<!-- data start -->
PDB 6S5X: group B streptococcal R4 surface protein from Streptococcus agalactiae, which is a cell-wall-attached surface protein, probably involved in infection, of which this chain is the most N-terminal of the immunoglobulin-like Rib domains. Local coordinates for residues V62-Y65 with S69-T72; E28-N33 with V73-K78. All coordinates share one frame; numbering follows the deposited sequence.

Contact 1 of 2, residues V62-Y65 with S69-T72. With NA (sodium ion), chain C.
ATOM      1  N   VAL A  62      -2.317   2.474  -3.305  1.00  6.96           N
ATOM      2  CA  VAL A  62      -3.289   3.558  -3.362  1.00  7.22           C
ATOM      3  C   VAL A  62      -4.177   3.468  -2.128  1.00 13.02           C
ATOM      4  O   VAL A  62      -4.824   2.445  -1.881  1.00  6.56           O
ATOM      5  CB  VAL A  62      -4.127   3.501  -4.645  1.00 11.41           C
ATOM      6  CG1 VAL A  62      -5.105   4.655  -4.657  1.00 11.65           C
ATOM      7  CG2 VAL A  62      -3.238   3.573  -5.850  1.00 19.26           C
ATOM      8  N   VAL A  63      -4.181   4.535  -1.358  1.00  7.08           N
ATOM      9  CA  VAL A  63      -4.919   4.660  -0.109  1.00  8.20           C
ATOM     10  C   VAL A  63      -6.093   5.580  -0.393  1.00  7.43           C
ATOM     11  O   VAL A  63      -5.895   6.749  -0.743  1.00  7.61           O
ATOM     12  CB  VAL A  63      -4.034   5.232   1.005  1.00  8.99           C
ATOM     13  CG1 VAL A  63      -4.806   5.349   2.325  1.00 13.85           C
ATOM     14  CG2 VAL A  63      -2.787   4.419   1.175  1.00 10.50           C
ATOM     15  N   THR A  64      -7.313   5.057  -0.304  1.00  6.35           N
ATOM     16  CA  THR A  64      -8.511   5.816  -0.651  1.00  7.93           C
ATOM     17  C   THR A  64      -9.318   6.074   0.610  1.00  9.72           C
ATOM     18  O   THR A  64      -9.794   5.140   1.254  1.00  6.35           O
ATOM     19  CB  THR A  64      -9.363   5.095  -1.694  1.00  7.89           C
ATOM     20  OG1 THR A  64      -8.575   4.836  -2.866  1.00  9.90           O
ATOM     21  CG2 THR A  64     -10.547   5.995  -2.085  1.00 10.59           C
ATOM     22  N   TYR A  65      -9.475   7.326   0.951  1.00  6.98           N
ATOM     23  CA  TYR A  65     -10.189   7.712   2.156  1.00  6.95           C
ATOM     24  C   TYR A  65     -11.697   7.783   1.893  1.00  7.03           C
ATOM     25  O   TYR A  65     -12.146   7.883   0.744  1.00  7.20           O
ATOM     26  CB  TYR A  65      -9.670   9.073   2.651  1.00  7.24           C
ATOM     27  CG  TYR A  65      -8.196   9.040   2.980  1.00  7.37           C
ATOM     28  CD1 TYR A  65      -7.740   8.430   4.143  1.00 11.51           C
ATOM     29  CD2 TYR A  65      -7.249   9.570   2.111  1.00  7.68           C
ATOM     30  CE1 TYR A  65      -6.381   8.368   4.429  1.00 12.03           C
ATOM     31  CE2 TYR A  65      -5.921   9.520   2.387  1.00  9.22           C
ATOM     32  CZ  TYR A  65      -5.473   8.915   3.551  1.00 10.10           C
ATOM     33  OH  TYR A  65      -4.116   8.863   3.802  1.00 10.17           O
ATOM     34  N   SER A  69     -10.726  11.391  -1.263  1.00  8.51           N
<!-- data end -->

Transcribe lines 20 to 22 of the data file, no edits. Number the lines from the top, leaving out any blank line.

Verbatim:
ATOM     18  O   THR A  64      -9.794   5.140   1.254  1.00  6.35           O
ATOM     19  CB  THR A  64      -9.363   5.095  -1.694  1.00  7.89           C
ATOM     20  OG1 THR A  64      -8.575   4.836  -2.866  1.00  9.90           O